Everyone’s busy for Craft Beer Week, and not just in the U.S. of A. Take Victory Brewing Co. co-founder Bill Covaleski, for example. He’s catching a flight to Australia to enjoy Melbourne’s Good Beer Week, as well as a side excursion to New Zealand’s hops-growing region. Jealous? Yeah. We hear ya.
The Beer Week trip comes at the invitation of Experienceit Beverages, the Aussie importer that also handles American brands Clown Shoes, Jester King Brewery, Sixpoint Brewery and Southern Tier Brewing Co., to name-check a few. Held annually since 2011, Beer Week (May 16-24 this year) is a nine-day appreciation of beer, with hundreds of events across Victoria and Melbourne, Oz’s beer epicenter.
Experienceit landed Victory’s business in Australia after a previous importer left the Pennsylvania brewery — based not quite an hour west of Philadelphia — with reason to give pause about being in the market, where it sells HopDevil, Golden Monkey, Storm King Stout and Prima Pils.
Covaleski’s travel plans include time with Nomad Brewing in Sydney and talk of doing an Aussie take on Victory’s Prima Pils. Nomad, a brand in Experienceit’s portfolio, has collaborated with Stone Brewing Co., Sixpoint and Cigar City Brewing. Rounding out the itinerary: New Zealand, in the Nelson hops-growing area atop South Island, plus a collaboration with Wellington brewer Kelly Ryan.
“He brews at a place called Fork & Brewer,” Covaleski said. “We have decided that we are going to do an all-New Zealand version of HopDevil. He wants to call it ForkDevil, and we’re working out the details of the recipe. It would be designed to be the same color and character of HopDevil, only with New Zealand-based ingredients.”
Covaleski’s busy enough at home with Victory, adding: Arkansas as a 36th state market and operations at the company’s original Downingtown site; a newly minted gigantic production facility in nearby Parkesburg; and the just-opened Victory at Magnolia brewpub in Kennett Square. Fitting in a trip overseas for Covaleski means beforehand putting the calendar, clock and smartphone in charge and hewing to schedule, to help ensure business at home runs smoothly while away.
In an interview just days before departing, Covaleski credited Experienceit while explaining the trip, and noted the important opportunities it offers.
“As far away from home as it is, as expensive as it is to get there, I think it’s good time invested in the importer because they are showing signs of being sharp at what they do, and it’s hard to address the needs of the marketplace unless you have some understanding of how the marketplace thinks and acts,” he said.
Experienceit was pleasantly surprised that Covaleski, who’s among six international brewers or brewery reps the importer is hosting, booked the trip rather than send a brewery representative, as Experienceit had anticipated. (Jester King and Deschutes Brewery are two other American brands that are sending people.)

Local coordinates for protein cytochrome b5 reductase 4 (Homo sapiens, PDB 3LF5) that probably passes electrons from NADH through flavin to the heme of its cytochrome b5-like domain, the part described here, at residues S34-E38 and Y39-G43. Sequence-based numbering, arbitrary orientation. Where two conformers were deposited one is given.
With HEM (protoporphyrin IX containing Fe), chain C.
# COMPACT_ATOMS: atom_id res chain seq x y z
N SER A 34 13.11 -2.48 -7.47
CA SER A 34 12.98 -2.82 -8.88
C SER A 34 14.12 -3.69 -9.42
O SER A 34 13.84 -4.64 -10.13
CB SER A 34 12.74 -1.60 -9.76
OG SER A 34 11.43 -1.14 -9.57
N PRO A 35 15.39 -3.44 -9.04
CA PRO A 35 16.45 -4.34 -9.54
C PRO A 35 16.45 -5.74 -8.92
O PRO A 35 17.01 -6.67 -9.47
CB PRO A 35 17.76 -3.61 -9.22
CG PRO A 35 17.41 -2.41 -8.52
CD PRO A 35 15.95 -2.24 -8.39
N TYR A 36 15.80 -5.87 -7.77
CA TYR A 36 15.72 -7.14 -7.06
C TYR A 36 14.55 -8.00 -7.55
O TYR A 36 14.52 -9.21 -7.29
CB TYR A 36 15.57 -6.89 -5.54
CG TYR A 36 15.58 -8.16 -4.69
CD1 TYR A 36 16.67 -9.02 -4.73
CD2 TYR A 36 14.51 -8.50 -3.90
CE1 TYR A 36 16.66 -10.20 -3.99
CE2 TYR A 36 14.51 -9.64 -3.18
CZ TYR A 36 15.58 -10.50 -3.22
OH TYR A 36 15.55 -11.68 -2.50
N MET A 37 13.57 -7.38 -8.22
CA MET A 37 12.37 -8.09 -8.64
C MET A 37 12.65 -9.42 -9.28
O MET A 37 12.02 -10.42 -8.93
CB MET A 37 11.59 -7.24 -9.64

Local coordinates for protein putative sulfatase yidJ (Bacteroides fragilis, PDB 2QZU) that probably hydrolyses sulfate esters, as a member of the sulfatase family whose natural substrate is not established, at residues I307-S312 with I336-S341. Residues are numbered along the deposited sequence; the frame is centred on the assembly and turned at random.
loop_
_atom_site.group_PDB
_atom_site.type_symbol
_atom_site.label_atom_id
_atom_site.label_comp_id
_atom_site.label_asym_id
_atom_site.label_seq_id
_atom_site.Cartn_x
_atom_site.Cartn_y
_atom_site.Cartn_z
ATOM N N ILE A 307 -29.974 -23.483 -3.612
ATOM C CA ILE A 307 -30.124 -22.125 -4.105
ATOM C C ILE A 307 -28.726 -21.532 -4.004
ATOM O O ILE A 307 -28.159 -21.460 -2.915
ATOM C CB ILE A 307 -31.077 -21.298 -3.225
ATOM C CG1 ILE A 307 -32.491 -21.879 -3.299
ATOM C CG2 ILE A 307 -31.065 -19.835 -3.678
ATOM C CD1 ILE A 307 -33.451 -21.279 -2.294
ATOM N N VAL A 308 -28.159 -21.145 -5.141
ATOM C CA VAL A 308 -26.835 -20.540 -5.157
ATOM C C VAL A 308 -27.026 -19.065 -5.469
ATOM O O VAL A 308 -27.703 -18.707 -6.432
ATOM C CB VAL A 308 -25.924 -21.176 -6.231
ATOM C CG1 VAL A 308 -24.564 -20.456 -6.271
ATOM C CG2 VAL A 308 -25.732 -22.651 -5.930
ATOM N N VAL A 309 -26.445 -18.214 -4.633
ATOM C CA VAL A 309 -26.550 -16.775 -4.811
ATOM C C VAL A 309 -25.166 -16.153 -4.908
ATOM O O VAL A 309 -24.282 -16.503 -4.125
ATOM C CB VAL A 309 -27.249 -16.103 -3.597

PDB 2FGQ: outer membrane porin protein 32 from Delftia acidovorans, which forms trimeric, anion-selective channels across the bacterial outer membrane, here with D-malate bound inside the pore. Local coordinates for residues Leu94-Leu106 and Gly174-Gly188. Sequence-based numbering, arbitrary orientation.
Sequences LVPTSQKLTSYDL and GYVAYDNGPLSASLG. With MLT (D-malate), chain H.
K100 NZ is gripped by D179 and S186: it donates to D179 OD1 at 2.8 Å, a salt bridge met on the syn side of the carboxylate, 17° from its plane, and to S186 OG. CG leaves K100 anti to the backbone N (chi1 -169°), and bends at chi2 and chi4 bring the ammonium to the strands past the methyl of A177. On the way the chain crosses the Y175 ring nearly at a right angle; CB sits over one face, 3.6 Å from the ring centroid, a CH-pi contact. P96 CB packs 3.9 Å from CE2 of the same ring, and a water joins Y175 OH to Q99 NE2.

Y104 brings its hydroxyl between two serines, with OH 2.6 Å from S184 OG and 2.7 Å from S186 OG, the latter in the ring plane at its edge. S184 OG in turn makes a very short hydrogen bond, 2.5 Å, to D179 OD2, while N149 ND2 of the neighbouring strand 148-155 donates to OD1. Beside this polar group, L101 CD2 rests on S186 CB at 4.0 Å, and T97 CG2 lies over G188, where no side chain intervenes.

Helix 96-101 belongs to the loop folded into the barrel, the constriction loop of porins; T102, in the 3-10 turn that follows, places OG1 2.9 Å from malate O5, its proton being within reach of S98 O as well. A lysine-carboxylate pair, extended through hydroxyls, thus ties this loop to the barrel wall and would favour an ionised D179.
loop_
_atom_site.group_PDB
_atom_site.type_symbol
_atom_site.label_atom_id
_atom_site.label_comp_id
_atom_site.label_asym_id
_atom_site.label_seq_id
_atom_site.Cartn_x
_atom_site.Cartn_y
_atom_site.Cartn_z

“For us, this is great for a number of reasons. It shows the market how serious Victory is about supporting it; it allows us to build some big, high-profile events around the personality that is Bill, and for beer geeks and craft beer fans alike, it’s not often you get to rub elbows with a brewer with such a pedigree,” Latta said.
For Covaleski, business and pleasure will be traveling partners: He likes spreading beer culture — champions it. That sentiment is tied to a deep understanding of how American brewers have become pacesetters.
Their backstory is pretty much a tale of looking beyond home borders, discovering, enjoying and re-creating beers from other lands before rewriting those beers with originality. Now, some of those sources of inspiration, the former teachers, so to speak, are the students; their brewers are inspired by their American counterparts, and their drinking public is showing a taste for American beers.
The eastern Pennsylvania brewery that Covaleski and childhood friend Ron Barchet started not quite 20 years ago and together grew into a top-30 craft brewery, continues to write a version of that narrative.
“I’m a very big proponent of the globalization of craft beer, bringing craft beer abroad,” Covaleski said. “I know that I was inspired in my early days by European brewing, maybe to some extent even Australian brews. Not to pay homage to them, but to show them proudly what we’ve done with that inspiration, and then to bring it back to potentially inspire their culture to take the next step forward. I think that’s exciting.
“If we traveled to Europe 25 years ago today, we’d be blown away by the diversity of beer, all these labels: Stella, Budweiser/Budvar, McEwan’s … they were big, dominant names, and they’re still big, dominant names,” he said. “We’ve grown here; they haven’t so much. That’s not necessarily a bad thing, but it does show you the vitality of America at this point in time.”